on a sheer love of art. But these days, as even the richest individuals struggle to maintain their wealth, thebargains are getting harder.Consider Bill Perkins, a successful oil and gas venture capitalist, who for the past decade has been puttingmoney into indie films. Perkins recently became a lot more conservative in his choice of film investments.He understands that fewer indie films get distributed domestically, and he isn't convinced that digitalrevenue streams represent real profits just yet."The problem I see, frankly, is that I don't have to take production risk," says Perkins, who is still investingin projects here and there. "I can go to Toronto and they'll have 10 horror movies, all looking for a buyer. Ican buy a movie for zero and distribute it myself. And if I want to invest, going microbudget seems theplace to be. I can have just as much fun making a $450,000 movie as I can making an $8 million movie.Much less risk there."The lucky producers are the ones who find a guy like Gary Gilbert, co-owner of the Cleveland Cavaliers,who found success this summer with "The Kids Are All Right."Gilbert is an industry optimist. He grew up loving movies like "Butch Cassidy & the Sundance Kid" and sayshe'll invest in scripts he loves and projects in which he can play a meaningful role in the developmentphase. This attitude has made him a popular man of late."I've certainly been seeing three or four times as many script submissions in the last six months as I was afew years ago," he says. "That's a good thing."Gilbert only takes on about two projects a year, though. And even with a big-ticket moneyman on board,producers are asking talent and crew to work for less and attempting to get financial commitments fromstates like Michigan, which offer tremendous tax incentives."We're starting to see adjustments on the cost side but a lot more needs to be done to attract financiers,"says David Molner at Aramid Capital, which has participated in 40 film projects during the past three yearsand is the largest debt provider to Summit. "I think a lot of the complaining about the current environmentfor film financing is driven by people whose projects aren't financeable. It really comes down to theproduct."Lately, some producers have been trying to attract foreign companies, sovereign wealth funds, and evengovernments who might put up some equity."Overseas sources have certainly been stepping up of late," says attorney Lindsay Conner at Mannatt."China is becoming much more active in entertainment finance, and we're starting to see more activity fromIndia and the Middle East."Lauren Versel, a producer on the upcoming indie "Vamps," found equity investors from Brazil, England andPoland. "We got really fortunate," she says. "It's getting tougher and tougher to raise money."Even if producers can cobble together an international consortium of equity investors, it still is often notenough.That's because fewer financiers are willing to float bridge loans.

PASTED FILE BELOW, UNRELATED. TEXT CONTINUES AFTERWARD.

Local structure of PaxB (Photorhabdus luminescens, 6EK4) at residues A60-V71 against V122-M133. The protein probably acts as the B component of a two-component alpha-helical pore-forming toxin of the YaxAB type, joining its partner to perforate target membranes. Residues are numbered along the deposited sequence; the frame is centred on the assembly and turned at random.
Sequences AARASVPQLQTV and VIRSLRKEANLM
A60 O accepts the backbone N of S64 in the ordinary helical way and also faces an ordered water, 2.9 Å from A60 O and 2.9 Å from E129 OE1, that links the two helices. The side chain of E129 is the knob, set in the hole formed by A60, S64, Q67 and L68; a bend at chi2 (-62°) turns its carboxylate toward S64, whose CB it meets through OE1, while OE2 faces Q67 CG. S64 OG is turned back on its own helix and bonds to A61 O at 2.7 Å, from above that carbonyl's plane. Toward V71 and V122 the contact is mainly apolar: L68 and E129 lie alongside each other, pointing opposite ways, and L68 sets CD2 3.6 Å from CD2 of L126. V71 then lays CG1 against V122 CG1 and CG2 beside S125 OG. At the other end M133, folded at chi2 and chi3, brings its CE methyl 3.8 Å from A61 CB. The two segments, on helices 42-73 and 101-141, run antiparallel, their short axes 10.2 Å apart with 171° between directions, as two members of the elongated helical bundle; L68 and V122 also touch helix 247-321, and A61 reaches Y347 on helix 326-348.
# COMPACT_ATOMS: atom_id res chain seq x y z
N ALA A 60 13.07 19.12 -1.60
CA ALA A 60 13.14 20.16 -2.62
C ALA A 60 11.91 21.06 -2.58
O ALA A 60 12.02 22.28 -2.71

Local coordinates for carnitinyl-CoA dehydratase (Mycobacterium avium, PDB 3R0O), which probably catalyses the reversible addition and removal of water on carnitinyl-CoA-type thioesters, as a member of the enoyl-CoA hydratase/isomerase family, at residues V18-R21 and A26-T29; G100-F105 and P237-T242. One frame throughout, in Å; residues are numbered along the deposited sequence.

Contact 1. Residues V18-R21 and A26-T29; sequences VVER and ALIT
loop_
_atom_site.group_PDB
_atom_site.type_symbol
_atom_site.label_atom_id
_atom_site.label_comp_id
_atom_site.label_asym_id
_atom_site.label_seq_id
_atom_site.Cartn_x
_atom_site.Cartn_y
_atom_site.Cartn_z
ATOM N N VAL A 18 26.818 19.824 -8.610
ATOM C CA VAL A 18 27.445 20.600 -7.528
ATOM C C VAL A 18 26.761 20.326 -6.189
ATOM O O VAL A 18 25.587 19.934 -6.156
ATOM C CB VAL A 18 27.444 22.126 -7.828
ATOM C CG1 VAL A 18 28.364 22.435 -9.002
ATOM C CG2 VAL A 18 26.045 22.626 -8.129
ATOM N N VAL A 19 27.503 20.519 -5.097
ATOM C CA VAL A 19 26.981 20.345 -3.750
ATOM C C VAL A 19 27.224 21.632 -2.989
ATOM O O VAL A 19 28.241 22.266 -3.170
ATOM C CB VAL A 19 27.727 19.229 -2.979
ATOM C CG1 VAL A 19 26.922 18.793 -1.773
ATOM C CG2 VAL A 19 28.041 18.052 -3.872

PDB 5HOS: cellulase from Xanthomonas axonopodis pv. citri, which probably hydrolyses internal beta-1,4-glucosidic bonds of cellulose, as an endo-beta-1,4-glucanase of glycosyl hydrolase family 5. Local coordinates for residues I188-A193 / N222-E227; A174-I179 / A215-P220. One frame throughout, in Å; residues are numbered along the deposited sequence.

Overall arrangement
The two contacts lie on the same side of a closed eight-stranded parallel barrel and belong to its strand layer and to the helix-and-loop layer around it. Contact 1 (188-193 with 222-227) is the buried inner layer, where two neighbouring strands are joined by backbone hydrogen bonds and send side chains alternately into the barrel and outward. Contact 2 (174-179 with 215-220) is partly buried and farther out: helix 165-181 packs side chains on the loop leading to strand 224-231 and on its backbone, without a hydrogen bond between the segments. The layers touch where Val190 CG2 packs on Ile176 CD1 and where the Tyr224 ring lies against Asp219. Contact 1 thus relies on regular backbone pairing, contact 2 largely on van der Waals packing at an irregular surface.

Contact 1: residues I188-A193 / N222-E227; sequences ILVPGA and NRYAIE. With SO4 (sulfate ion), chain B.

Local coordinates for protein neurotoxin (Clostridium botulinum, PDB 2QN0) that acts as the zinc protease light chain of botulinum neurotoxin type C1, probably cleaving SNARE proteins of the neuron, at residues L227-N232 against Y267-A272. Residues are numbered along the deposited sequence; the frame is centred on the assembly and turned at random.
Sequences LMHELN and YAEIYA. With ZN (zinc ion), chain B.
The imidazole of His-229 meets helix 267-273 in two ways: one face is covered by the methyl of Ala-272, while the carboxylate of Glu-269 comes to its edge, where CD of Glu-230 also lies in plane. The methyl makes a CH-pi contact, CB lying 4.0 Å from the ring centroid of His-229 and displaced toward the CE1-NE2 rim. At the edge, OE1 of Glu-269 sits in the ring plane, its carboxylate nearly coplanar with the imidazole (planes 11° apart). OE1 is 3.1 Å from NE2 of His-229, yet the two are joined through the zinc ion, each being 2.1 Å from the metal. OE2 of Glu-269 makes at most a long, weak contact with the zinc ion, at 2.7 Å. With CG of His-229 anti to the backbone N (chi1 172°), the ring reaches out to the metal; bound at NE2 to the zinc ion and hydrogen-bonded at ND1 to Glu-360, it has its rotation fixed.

A few years ago, there were more than 40 banks doing gap lending in entertainment. These days, it's downto about 10. Many institutional hedge funds also have pulled out.Jean-Luc De Fanti at Winchester Capital Partners, one of indie film's leading creditors, believes this is thebiggest problem haunting the indie space."Those in the gap business were lending against the promise of territorial sales," De Fanti says. "In 2007,investors starting seeing sharply declining sales at AFM, Cannes and Toronto. Some of the big funds likeJPMorgan doing gap financing had poor results and were terminated. A lot of the money dried up, addingfuel to the fire."Part of what has happened is cyclical, De Fanti notes, but most bridge lenders won't be back until foreigndistributors show renewed interest in picking up indies for foreign distribution. That might only happenwhen domestic distribution of indies heats up.Gary Gilbert’s production outfit Gilbert Films backed “The Kids Are All Right.”"One can hardly expect the world to finance American movies that Americans don't want to seethemselves," he says.That assessment is as gloomy as it comes. But on the flip side is Peter Graham at 120dB Films, who, likemany of today's finance optimists, believes this is a very ripe time to invest.His company is sinking millions of gap financing dollars into dozens of films. He'll only get involved with a"perfect" combination of elements -- name-brand stars, a strong sales company and some equity backing.But thanks to a lack of banks in the space, he says he's getting the "benefit of the last man standing.""When I started there was a ton of money from hedge funds and those without experience," Graham says."Now that they've withdrawn, our main competitors are subprime lending outfits. We're now doing bigger projects."Producers like those behind "Vamps" are going to Graham because he's a little more flexible andresponsive than a typical bank, willing to provide quicker access to capital in return for a slightly higher interest fee. A few years ago, when the indie film world was flush with cash, producers were getting better deals fromtheir lenders, but these days, they'll largely take what they can get.Of course, even if indie producers manage to line up equity financing and bridge loans, they're still not quiteto the finishing line.In the past, money from domestic distributors often provided finishing funds (not to mention marketingmight). These days, producers are going to festivals with only the tiniest hope that one of the dwindlingnumber of domestic distributors will bite. As a result, some producers are raising P&A money themselvesby offering financiers the opportunity to be the first investors to recoup money after the theatrical release.Here too there are new investors seeing a chance to profit.